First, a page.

“Will Obama be able to kill popular Advantage plans?” Whoa! The headline sounded ominous and signaled that the new president might be ready to sock it to Medicare benies who have been reaping fruits from the controversial Medicare Advantage (MA) plans. Sacre bleu! Imagine incurring the wrath of old people in Florida! The story, which read like an industry press release, went downhill from there. The lede:

“More than 855,000 Medicare patients in Florida will see their health coverage change if President-elect Barack Obama follows through on a statement he made Sunday.”

Sunday on This Week with George Stephanopoulos, the president-elect said again what he said during the campaign: that he favored cutting the federal overpayments to Medicare Advantage plans, an alternative to traditional Medicare pushed by advocates of privatization. The government pays the plans to provide benefits but has been paying way more than it costs to provide the same benefits under regular Medicare. The fastest-growing MA plan, the Private-Fee-For-Service (PFFS) option, gets 17 percent more. Obama said that eliminating the overpayments and cutting other programs could possibly save $200 billion that, in turn, could be used in ways that could make people healthier. The savings from MA plans alone is actually closer to $91 billion, according to the GAO.

The story continued. It quoted an executive from a health plan trade group who said “to get rid of them would be a mistake” and a broker/agent who predicted that “the outcry would be unbelievable if they were to take away Medicare Advantage.” The story recited the advantages of Medicare Advantage—the free eyeglasses, dental coverage, refunds of Medicare’s Part B premium (which pays for doctor visits) if the plans don’t need all the money they get from Medicare, full drug coverage with no donut hole, and gym memberships—all paid for by taxpayers, millions of whom have no insurance at all, let alone gym memberships.

Except for a passing reference that the fact that Medicare Advantage requires people to stick with network doctors, the story didn’t mention the significant downsides of the program—PFFS plans, in particular, with their hidden fees and large copayments that people don’t learn about until they get sick. “Some of the benefits may be illusory,” says Bonnie Burns, a training and policy specialist with California Health Advocates. “Benefits for out-of-pocket expenses are invisible until you use them, and when you do, you may find they are less than they would be in another plan that didn’t offer the premium refund.” But to hear the agents tell it during the sales pitch, people never get sick. Bottom line: For many people, MA may not be better or more cost effective than regular Medicare with an old-fashioned Medigap (supplemental insurance) policy.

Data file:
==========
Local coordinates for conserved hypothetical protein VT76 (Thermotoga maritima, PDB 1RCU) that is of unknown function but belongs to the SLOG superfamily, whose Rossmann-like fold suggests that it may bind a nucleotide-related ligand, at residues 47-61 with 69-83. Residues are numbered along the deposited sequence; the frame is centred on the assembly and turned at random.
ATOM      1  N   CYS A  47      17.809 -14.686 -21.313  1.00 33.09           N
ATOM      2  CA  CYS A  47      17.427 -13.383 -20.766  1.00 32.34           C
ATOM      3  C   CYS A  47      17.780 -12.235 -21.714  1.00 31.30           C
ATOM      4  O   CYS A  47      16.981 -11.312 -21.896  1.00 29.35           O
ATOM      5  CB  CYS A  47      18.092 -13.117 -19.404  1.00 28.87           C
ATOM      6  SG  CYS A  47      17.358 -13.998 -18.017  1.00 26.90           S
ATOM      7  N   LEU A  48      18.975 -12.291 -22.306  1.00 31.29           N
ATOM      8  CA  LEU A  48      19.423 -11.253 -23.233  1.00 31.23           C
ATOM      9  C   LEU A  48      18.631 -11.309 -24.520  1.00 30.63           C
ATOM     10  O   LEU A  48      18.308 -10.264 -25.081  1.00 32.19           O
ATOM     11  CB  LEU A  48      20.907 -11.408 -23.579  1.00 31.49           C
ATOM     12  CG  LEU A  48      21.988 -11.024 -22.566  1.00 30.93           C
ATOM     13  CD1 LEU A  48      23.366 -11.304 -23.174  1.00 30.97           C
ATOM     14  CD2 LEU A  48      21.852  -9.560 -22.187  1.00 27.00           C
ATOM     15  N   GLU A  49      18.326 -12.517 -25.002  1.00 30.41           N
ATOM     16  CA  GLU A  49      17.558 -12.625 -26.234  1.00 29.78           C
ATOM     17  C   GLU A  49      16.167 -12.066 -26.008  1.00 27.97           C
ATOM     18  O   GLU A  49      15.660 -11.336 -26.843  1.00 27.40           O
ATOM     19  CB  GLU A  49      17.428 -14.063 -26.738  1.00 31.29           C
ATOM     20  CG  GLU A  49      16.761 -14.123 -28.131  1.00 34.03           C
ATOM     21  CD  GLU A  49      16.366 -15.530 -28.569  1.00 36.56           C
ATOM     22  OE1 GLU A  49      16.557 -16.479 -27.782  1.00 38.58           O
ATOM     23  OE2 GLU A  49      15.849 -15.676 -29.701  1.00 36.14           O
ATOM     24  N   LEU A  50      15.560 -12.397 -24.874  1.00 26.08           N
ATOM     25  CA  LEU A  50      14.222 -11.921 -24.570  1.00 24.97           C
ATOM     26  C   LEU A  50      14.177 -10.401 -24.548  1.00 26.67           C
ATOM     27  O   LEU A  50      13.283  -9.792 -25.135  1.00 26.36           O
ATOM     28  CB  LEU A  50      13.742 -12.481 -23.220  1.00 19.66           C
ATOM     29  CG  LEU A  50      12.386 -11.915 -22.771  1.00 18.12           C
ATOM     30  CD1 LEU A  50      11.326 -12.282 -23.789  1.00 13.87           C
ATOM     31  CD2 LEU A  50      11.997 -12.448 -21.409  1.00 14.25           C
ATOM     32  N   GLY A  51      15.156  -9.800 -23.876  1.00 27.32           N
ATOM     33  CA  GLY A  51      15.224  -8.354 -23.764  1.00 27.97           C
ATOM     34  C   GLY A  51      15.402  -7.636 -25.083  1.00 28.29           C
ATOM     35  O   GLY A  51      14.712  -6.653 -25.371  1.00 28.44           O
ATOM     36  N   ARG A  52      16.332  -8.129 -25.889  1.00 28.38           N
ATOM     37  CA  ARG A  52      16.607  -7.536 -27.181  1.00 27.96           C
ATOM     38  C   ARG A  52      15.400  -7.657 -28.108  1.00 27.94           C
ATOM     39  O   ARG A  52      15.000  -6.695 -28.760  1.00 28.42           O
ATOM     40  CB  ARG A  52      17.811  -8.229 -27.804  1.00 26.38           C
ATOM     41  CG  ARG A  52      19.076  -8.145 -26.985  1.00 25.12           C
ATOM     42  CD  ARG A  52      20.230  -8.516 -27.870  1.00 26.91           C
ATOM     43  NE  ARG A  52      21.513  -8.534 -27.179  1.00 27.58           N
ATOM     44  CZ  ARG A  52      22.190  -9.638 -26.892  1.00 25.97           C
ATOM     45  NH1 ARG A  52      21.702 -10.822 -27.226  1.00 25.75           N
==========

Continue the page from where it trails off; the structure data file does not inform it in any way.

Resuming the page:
The bottom line for insurance companies is to keep the gravy train roaring. MA plans are hugely profitable—so profitable, in fact, that last month the GAO said that sellers earned greater profits and spent less on medical care than they had projected. It doesn’t get much better than that. No wonder the industry reps quoted in the News Service story were exuberant. Insurers have lobbied hard to keep the extra payments, beating back one attempt to cut them in 2007 and getting away with only a partial cut in the last session of Congress. This year’s battle is looming, and the News Service story gave the industry some ammo.

Note: A check of the News Service web site now shows a toned-down version of the circulated story I have described. The hed is softer, and there’s an attempt to say that Obama may not really have meant he was going to cut Medicare Advantage entirely but only what the story calls “excess payments.” But as the carriers know, cutting the extra payments dooms the most lucrative options. The new version still did not describe any of the pitfalls of Private-Fee-For Service plans which Florida seniors might want to hear about.

We suggest the News Service try again, and while they’re at it, take a look at what the overpayments will eventually do to jeopardize the Medicare program itself. Overpayments raise overall costs at a time when there is serious concern about Medicare’s long-term finances. That means benefits might be drastically cut and more costs shifted to those now on Medicare, speeding up the drive to privatize the system. A good story, no?

Ends today: If you'd like to help CJR and win a chance at one of
10 free print subscriptions, take a brief survey for us here.

Trudy Lieberman is a fellow at the Center for Advancing Health and a longtime contributing editor to the Columbia Journalism Review. She is the lead writer for The Second Opinion, CJR’s healthcare desk, which is part of our United States Project on the coverage of politics and policy. Follow her on Twitter @Trudy_Lieberman.